"However, the experience of being harassed and hounded by the City Council was personally hurtful and demoralizing, and also disrespectful to the voters of Hartford," she said. "The problems faced by Hartford voters because of errors by Hartford Registrars in the last election have caused me great pain, but as I have always known, they did not come from my office."

    Petit's resignation came hours before a Superior Court judge ruled that the city council cannot remove the three registrars from office.

    In issuing her ruling, the judge pointed out that the General Assembly once gave the Hartford City Council authority to remove elected officials, but that the city gave up that right during charter revisions in 2002.

    "We are committed to doing everything possible to ensure that all residents of Hartford are able to vote and that those votes are counted," Wooden said. "We disagree with the judge's decision and are evaluating our options."

    Problems plagued at least 10 city precincts in November, prompting extended voting hours at two polling places.

    Hartford Mayor Pedro Segarra, along with Wooden submitted two resolutions to the city council, one of which proposed a “committee of inquiry” to investigate the polling problems.

    The investigation revealed serious issues with reported voting irregularities across the city, including more votes cast in Hartford for the governor’s race than voters reported.

    After receiving the report, the city council filed a second resolution seeking to remove the trio – Democrat Olga Vazquez, Republican Sheila Hall and Urania Petit, of the Working Families Party.

    "We were confident that we were right on the law, and we were very confident that we would prevail, because the law was on our side," said Corey Brinson, attorney for Sheila Hall.

    Vazquez filed a complaint against Hartford and the Court of Common Council last month, arguing that it's illegal for the city to remove elected officials.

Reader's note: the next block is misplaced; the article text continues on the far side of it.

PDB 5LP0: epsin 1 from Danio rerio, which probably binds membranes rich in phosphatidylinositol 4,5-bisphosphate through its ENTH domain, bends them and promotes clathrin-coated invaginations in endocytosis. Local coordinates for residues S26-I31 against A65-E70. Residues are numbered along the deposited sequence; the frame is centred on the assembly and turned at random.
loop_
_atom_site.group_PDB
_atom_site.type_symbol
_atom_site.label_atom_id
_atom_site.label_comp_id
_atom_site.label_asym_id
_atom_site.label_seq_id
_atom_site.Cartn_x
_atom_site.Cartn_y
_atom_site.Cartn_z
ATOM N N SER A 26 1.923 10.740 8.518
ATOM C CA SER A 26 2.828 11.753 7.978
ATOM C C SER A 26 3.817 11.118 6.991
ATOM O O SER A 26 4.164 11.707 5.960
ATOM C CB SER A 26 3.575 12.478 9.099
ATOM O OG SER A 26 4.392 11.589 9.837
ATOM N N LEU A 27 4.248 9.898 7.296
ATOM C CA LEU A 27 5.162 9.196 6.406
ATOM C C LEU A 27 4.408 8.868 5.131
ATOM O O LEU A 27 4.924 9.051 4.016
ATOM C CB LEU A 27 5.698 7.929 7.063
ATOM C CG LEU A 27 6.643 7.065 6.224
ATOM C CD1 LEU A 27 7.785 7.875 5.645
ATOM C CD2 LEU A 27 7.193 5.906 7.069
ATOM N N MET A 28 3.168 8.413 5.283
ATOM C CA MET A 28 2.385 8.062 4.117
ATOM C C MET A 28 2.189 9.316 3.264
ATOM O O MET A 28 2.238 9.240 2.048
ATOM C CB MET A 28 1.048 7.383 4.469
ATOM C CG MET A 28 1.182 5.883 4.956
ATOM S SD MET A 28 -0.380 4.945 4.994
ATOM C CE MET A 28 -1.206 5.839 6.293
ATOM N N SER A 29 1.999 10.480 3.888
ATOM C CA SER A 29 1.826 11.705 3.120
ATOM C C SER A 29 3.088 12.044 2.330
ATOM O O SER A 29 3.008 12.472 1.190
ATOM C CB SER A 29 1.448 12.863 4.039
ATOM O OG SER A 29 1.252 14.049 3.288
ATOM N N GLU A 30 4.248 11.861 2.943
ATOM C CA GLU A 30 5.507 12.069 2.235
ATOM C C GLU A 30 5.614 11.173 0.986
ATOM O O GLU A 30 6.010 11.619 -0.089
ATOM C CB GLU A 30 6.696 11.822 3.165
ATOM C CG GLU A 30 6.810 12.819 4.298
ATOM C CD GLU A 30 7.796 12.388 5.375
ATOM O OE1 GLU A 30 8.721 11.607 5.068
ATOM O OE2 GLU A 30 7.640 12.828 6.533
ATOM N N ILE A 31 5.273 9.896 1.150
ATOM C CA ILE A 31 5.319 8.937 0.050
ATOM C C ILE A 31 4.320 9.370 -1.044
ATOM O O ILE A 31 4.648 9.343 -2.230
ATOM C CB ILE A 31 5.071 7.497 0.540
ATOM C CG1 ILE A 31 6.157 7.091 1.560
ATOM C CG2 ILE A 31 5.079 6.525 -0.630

"Today, the court ruled that when people walk into a voting booth, their vote counts and it can't be arbitrarily removed by the power of a city council," said attorney Richard Padykula, who is representing Vazquez.

    The city of Hartford has the option to appeal the judge's ruling but it's not clear if city leaders plan to do so.

    "The decision is disappointing but I will continue to work with City Council to explore all options that protect Hartford's voters," Segarra said in a statement.

    In Connecticut municipalities, registrars of voters are nominated on behalf of each political party. Secretary of the State Denise Merrill believes this is part of the reason there have been problems in several recent elections.

    Last month, Merrill went to the State Capitol to ask legislators to promote a bill calling for professionalizing all 169 registrars’ offices across the state.


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    Gov. Dannel Malloy has ordered all U.S. and state flags to be flown at half-staff Wednesday in honor of president Abraham Lincoln, who was shot and killed 150 years ago this week.

    The mandate comes after a proclamation issued by President Barack Obama.

    Flags should remain at half-staff from sunrise to sunset on Wednesday, the anniversary of Lincoln's death and national Day of Remembrance for President Abraham Lincoln.

    The president was shot at Ford's Theatre in Washington, D.C. the night of April 14. He died at 7:22 a.m. on April 15.



    Photo Credit: AP/Alex Hessler and Sun Classics Pictures, Inc.

    President Abraham Lincoln, left, was assassinated by John Wilkes Booth.President Abraham Lincoln, left, was assassinated by John Wilkes Booth.

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    Boston Mayor Marty Walsh has declared Wednesday, April 15, 2015, the second anniversary of the Boston Marathon bombing, "One Boston Day." He's asking people to come together as a community and give back to the city in any way they can.

    Residents, citizens and organizations are being asked to share what they're doing to give back on Twitter using the hashtag #OneBostonDay. Above is a sampling of what people are saying.

    Are you going to be out in the community on One Boston Day? Take a picture and send it to shareit@necn.com and we'll include it in our online photo gallery and may even use it on air!

    [CLICK HERE for more information.]



    Photo Credit: City of Boston
    This story uses functionality that may not work in our app. Click here to open the story on our mobile site.

    One Boston Day logo.One Boston Day logo.

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    The Hamden Planning & Zoning Commission passed two measures Tuesday designed to help the city deal with the growing number of Quinnipiac University students living off campus.

    The commission decided to extend a temporary ban on new student housing permits for another six months. The original moratorium called for a one-year ban.

    The commission also voted to require colleges and universities to file five-year master plans for student housing.

    A number of local landlords attended the meeting and argued against the extension.